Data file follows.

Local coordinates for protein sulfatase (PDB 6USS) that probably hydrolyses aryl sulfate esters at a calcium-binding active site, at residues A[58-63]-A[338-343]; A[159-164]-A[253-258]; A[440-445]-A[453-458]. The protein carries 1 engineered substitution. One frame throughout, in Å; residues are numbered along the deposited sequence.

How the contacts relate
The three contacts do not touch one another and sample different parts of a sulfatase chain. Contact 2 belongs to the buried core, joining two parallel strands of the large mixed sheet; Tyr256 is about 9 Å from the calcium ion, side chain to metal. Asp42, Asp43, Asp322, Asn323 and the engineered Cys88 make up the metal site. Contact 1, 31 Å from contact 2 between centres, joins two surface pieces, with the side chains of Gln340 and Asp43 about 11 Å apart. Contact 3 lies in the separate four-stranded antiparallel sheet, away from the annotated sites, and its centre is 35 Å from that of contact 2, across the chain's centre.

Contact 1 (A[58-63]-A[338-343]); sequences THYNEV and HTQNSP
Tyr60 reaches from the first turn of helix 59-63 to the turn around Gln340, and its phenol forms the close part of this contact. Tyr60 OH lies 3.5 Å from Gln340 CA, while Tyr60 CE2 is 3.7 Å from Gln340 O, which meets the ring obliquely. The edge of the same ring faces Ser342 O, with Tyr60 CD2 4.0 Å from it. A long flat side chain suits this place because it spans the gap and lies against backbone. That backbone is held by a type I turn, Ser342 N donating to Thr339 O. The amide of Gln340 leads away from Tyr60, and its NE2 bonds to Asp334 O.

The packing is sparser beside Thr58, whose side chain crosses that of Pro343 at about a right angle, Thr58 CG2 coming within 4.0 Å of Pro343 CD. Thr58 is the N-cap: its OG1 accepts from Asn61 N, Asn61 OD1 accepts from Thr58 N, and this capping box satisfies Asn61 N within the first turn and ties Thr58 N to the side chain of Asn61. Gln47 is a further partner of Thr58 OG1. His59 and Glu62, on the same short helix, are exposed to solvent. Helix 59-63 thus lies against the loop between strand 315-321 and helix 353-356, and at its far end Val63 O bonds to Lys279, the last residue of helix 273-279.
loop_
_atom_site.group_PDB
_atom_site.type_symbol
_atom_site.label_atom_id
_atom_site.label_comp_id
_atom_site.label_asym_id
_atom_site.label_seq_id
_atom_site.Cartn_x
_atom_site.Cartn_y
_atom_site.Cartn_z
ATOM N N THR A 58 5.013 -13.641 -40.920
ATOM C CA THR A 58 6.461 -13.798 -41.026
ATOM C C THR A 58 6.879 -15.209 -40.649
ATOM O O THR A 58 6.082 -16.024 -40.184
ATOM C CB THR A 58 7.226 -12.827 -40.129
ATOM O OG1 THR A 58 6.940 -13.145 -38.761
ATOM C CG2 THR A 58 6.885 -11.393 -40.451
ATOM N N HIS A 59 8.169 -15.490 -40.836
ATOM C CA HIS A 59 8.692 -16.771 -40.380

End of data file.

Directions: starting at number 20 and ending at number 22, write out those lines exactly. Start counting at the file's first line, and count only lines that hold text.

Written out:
ATOM O O THR A 58 6.082 -16.024 -40.184
ATOM C CB THR A 58 7.226 -12.827 -40.129
ATOM O OG1 THR A 58 6.940 -13.145 -38.761